The Rs 2,500-crore Strides Arcolab was one of the few Indian pharma companies that first made its fortunes abroad and later turned to the domestic market. In an interview to Business Line , the company’s CEO and Founder, Mr Arun Kumar, explains the rationale behind going global first as well as the listed entity’s plans.

How is the sterile injectables ecosystem faring today?

The business is currently facing significant shortages and there are capacity challenges because manufacturing is complex and there is no fungibility for processes. Most plants are old, companies are finding it hard to upgrade, and this has affected several players.

How tough are the FDA regulations now?

The FDA has moved from norms of good manufacturing practices to quality by design. That requires new behaviours in manufacturing not just in plant design but in operations. Several facilities have not been able to migrate to this and require new capabilities.

How are companies dealing with FDA changes?

Big pharma companies worldwide are encountering a lot of challenges with their portfolio. They are partnering with generic companies. Also, affordability in medicines is a key element and emerging countries are pushing cost of healthcare. Growth is happening in these markets. Emerging markets are growing at something like 30 per cent compared with developed markets growing at 3 per cent.

How is it for Strides Arcolab?

Strides invested fresh and our plants are built to those requirements. That is why we are different; our timing was good. We are a busy company these days. We have a strong R&D capability which many other companies don’t have, and this gives us a leverage in manufacturing services as well. The coming three-four years will be very strong growth years for strides as we have a lot of portfolio products. Also, with capex behind us, we are in the operations phase and free cash flows will start improving.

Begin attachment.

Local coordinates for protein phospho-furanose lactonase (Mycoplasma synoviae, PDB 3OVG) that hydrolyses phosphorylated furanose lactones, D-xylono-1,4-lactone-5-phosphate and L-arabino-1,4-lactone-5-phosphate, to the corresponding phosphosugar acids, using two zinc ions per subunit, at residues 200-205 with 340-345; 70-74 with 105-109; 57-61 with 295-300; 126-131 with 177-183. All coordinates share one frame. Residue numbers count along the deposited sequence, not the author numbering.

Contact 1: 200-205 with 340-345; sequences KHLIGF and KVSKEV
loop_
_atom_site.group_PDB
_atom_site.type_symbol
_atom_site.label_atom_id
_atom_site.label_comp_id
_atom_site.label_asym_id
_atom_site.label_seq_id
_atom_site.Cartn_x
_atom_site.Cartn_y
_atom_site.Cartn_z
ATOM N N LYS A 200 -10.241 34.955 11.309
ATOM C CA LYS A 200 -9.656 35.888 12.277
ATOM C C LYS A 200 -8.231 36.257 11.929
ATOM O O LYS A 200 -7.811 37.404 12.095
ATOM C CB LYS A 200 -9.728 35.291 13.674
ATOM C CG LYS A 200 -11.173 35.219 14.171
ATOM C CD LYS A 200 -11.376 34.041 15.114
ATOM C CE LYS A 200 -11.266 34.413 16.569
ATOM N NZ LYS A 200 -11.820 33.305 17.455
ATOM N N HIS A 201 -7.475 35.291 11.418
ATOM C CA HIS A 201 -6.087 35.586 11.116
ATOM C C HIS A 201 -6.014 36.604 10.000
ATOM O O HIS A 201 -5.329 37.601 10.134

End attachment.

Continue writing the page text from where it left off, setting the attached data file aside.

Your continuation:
You are a fringe player in India now. Going forward, what plans does the company have for the domestic market?

We took a different approach of becoming a large player in other markets and use that to move to other countries. If I had initially started with India, I would not have had a robust global business as the market in India then was about $2 billion while it was around $8 billion in Brazil. Now we are adding markets such as India and Russia because we have the ability to stay invested in these markets for long and make sure it won’t impact the business. However, we are not looking at inorganic growth in India since it is too expensive here.

Any new areas you are looking at in India?

The final frontier for Strides is our biotech business which we recently started. That will be an emerging market focused business, but the manufacturing will be based in Malaysia. Biotech sits on injectables and because we have a global injectables market, we will have an advantage.

A few years from now, how large do you expect it to be?

We have a CAGR of 30 per cent and we don’t see that changing dramatically. Even with a large base we will have that CAGR.